LOS ANGELES, Jan 28 (Reuters) - Revenue for U.S. hotels will keep rising in 2008, but at a slower rate than in the past couple of years as leisure travel softens and the supply of new hotel rooms increases, industry experts said on Monday.
Despite recession fears, steady demand from business travelers is expected to allow hoteliers to raise room prices by 5.2 percent this year, while occupancy slips 0.8 percent, bringing revenue per available room -- a combination of room rates and occupancy that is a benchmark of industry health -- up 4.4 percent for the year, according to a forecast from Smith Travel Research presented at a lodging industry conference in Los Angeles.
Revenue per available room, or revpar for short, rose 5.7 percent last year and 7.8 percent in 2006.
U.S. consumers are cutting back on spending and a full- blown recession would indeed crimp the business travelers that hotels have come to rely on as their best-paying customers, but Smith Travel, which tracks the lodging industry, does not forecast a recession.
Paul Brown, president of North American operations at online travel agency Expedia Inc EXPE.O, said exchange rates and trends in air fares still make the United States an appealing destination for holiday travelers from Europe and elsewhere.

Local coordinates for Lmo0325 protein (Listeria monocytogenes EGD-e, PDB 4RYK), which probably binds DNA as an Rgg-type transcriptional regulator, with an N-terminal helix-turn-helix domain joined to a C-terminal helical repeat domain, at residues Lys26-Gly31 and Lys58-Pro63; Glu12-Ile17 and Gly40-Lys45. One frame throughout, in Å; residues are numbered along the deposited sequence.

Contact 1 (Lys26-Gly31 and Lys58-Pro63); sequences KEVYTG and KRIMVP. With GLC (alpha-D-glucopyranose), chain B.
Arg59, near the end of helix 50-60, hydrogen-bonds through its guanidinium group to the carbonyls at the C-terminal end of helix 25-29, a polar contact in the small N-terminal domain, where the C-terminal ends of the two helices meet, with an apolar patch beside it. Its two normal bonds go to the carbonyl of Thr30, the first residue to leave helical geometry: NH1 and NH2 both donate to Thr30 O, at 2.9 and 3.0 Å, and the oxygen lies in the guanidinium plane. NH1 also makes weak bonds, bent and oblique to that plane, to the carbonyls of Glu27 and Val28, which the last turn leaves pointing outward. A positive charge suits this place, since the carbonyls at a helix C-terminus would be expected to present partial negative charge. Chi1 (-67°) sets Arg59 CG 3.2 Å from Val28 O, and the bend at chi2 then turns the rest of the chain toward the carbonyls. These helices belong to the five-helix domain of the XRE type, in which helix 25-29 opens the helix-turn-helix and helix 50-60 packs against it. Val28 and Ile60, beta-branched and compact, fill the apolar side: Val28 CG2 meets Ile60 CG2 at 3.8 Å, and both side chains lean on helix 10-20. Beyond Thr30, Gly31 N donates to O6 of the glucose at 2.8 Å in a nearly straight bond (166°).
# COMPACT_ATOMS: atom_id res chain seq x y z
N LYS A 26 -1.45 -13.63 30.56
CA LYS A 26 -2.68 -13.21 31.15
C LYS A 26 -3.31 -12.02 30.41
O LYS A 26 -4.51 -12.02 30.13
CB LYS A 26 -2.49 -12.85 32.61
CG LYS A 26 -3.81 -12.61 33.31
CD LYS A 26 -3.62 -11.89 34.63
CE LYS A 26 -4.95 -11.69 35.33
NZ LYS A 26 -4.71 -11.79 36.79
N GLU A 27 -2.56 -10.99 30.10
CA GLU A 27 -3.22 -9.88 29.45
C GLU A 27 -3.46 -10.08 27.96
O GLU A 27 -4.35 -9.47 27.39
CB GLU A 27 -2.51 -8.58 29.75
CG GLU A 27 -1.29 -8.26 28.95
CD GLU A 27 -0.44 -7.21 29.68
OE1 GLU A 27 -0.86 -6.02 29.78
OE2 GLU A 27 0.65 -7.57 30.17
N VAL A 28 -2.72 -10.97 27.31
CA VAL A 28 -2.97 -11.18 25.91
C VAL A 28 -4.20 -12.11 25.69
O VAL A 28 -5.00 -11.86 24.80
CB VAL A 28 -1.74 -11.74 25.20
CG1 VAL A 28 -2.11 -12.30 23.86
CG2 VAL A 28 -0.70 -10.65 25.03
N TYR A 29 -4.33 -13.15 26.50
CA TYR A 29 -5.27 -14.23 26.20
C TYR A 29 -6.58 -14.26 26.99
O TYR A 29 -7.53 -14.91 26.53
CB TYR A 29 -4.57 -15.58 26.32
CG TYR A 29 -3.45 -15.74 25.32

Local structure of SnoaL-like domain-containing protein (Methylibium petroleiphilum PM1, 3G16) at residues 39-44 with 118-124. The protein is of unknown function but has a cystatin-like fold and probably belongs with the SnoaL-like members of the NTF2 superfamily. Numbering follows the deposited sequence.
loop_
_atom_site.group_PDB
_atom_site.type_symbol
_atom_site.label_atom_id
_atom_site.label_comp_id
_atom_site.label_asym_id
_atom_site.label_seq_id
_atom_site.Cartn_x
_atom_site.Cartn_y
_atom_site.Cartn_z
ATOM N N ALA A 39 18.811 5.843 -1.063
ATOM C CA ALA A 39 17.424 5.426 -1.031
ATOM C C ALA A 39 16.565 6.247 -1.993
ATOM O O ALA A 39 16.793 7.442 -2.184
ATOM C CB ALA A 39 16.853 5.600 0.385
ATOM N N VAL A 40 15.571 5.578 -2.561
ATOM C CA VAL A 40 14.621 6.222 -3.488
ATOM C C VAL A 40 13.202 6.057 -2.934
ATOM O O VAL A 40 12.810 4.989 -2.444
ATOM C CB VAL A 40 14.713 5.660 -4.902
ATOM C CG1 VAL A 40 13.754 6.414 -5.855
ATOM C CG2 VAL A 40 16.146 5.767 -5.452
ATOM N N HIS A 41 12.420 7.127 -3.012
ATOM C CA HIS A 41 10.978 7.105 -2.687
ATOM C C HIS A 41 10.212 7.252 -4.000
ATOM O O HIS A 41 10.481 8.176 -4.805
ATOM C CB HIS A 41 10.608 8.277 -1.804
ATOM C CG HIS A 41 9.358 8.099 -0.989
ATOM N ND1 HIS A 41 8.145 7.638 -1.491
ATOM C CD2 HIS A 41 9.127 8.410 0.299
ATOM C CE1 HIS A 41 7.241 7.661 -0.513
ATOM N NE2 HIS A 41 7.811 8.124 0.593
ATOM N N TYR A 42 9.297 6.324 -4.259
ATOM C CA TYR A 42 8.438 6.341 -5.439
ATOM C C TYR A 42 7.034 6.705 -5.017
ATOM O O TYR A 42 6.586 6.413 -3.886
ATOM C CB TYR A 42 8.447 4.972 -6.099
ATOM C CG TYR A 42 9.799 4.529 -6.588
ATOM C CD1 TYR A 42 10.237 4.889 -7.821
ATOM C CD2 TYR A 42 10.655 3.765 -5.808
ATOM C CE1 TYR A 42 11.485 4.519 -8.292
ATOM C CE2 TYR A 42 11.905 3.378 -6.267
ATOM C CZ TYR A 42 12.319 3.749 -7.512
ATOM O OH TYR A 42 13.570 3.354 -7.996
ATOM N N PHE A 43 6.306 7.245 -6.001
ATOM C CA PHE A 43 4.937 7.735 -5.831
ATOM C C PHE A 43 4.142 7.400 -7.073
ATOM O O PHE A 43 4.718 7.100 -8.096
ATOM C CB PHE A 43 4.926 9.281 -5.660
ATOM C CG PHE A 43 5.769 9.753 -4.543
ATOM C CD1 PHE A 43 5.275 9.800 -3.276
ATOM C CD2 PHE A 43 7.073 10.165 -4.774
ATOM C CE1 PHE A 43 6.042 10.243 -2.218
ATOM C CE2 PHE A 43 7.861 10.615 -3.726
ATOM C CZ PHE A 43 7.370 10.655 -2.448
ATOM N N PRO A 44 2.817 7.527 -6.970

“Hoteliers need to be agile and should enlist highly targeted promotional and pricing strategies to leverage current market conditions to their maximum benefit,” he said.
Another hotel watcher, PKF Hospitality Research, expects revpar for U.S. hotels to increase 4.6 percent this year and 5.6 percent in 2009 as occupancy growth kicks back in.
SUPPLY OUTPACING DEMAND
As in 2007, Smith Travel’s projected 2008 increase of 2.2 percent in the supply of hotel rooms, is expected to outpace an anticipated 1.4 percent rise in demand.
But the credit crisis of past few months has actually helped improve the fundamentals of the hospitality sector by slowing down investment in new hotels, said Michael Fishbin, hospitality and leisure practice director for consulting firm Ernst & Young.
“With the financing tap essentially turned off for a few months and underwriting terms changing dramatically, there will be less new construction in the next two to three years than originally planned,” he said in a forecast report.
But some Wall Street analysts are expecting even slower, yet still positive, revpar growth this year.
JP Morgan analyst Harry Curtis said in research note on Monday that U.S. hotel revpar rose an average 5.5 percent in the fourth quarter of 2007, but the growth rate fell to 2.8 percent in December from 8.6 percent in October.
Joe Greff at Bear Stearns recently projected U.S. revpar growth of around 3 percent this year, consisting of rate increases of 4 percent to 5 percent and occupancy declines of around 100 basis points. (Editing by Andre Grenon)
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